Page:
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I recently became interested in agile practices in software development and I since have seen a lot of articles point out that these practices allow for reduced overall costs.

The logic behind that usually goes like this: if your requirements change, you can reflect this change in the next sprint backlog and this will lead to reduced cost, because designing the new feature and implementing it is close together in terms of time, so the cost goes down, according to the famous rule that the later you need to make a change to your requirements the more expensive it will be to satisfy that requirement.

But mid to big software projects are complex. A sudden change to requirements does not mean you won't have to touch other parts of your system in order to satisfy that requirement. In a lot of cases the architecture will need to be modified very significantly, which will also mean you'll need to re-implement all the features that relied on the older architecture. So the whole point of reduced costs kinda goes away here. Of course if a new requirement calls for a new independent part of the system, that's not a problem, the old architecture just grows, it doesn't need to be rethought and reimplemented.

And the opposite. If you are using waterfall and you suddenly realize that a new requirement has to be introduced, you can go and change your design. If it requires that existing architecture is altered, you redesign it. If it does not really mess with it but just introduces a new part of the system, then you go and do all the work, no problem here.

With that said, it seems to me like the only advantage agile development has is working feature complete builds between sprints, and for a lot of people and prjects this is not critical. In addition, agile seems like it results in bad software architecture overall, because features kinda get slapped one onto another, agile teams only care that a feature works, not how it works. This seems like that when systems grow in complexity with time, agile development practices actually increase chaos in the overall product architecture, thus eventually resulting in higher costs, since it will be increasingly more difficult to introduce changes, whereas waterfall allows you to perfect your architecture before you release anything.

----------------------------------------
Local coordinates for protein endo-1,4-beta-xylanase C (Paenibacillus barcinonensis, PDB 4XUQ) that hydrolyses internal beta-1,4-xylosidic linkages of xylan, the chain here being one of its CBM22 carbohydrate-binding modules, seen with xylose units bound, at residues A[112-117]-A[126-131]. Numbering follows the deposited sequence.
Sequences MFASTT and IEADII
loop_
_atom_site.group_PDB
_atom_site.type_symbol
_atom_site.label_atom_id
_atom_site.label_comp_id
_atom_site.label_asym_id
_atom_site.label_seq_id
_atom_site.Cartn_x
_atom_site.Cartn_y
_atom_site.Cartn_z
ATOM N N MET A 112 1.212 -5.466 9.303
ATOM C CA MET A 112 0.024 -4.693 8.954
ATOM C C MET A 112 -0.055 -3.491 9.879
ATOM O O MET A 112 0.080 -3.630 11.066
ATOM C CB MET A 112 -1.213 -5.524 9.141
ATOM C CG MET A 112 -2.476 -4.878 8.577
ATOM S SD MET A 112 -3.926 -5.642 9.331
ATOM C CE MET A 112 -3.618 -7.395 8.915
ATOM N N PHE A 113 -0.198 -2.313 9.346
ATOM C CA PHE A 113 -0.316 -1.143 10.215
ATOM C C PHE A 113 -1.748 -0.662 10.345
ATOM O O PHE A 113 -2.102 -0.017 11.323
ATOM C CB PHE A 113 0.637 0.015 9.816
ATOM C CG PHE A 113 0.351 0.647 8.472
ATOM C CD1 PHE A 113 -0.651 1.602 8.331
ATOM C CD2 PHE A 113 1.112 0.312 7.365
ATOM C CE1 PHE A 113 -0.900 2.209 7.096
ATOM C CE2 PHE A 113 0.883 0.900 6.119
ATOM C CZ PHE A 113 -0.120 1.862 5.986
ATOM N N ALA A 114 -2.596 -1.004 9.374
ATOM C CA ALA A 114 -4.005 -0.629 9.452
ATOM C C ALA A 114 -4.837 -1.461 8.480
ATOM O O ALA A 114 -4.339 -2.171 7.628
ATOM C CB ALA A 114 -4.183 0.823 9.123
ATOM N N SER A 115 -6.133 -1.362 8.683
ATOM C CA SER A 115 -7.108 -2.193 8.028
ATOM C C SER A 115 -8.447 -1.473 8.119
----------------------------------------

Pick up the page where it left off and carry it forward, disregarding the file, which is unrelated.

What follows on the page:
Can somebody please point me as to where I'm going wrong here, because obviously a lot of people use agile in production environments, so I must be wrong somewhere.

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You have a point. I would like to point out that the term 'waterfall' does not have 1 universal definition (like many other terms in IT). Most people think that you are not allowed to code unless the full 2000 pages of requirements are written and signed. This does not have to be the case at all. –  Emmad Kareem May 13 '12 at 0:52
    
Yeah, by "waterfall" I mean a linear process of (most basically) functional specs -> design -> code between milestones, not sprints. And, sure, 2000 page requirements and technical specs are not a must, basic responsibilities of classes and their relations to each other are often sufficient as a top-level design. –  tux91 May 13 '12 at 1:05
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@EmmadKareem: Actually, in Waterfall proper, this is exactly the case. You don't start coding until every detail of the design is final. Fortunately, actual Waterfall is seldom applied in software development - mostly because it doesn't really work. –  tdammers May 13 '12 at 9:34
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@tdammers, thanks for your comment. This happened few times though. The waterfall method has no owner and can be applied and interpreted differently. Thee is no rule that says don't code until.... or else..., this is because it is not a methodology. When wrapped in good methodology, I think it makes great sense specially in projects where users know the core of what they need from a system. –  Emmad Kareem May 13 '12 at 9:45
    
@Emmad Kareem: I agree with you. I think agile methods are more suited for projects in which the requirements are not clear and a lot of prototyping and user feedback is needed to get the final requirements. On the other hand there are cases in which the core requirements are clear from the beginning. In these cases, I would adopt a development method that is more similar to waterfall (with some room for corrections along the way) than to an agile method. I think it really depends on the kind of project you are working on. –  Giorgio May 21 '12 at 18:39
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7 Answers

up vote 5 down vote accepted

First off, the "waterfall" model was always a straw man describing how NOT to run a software development project. Look it up.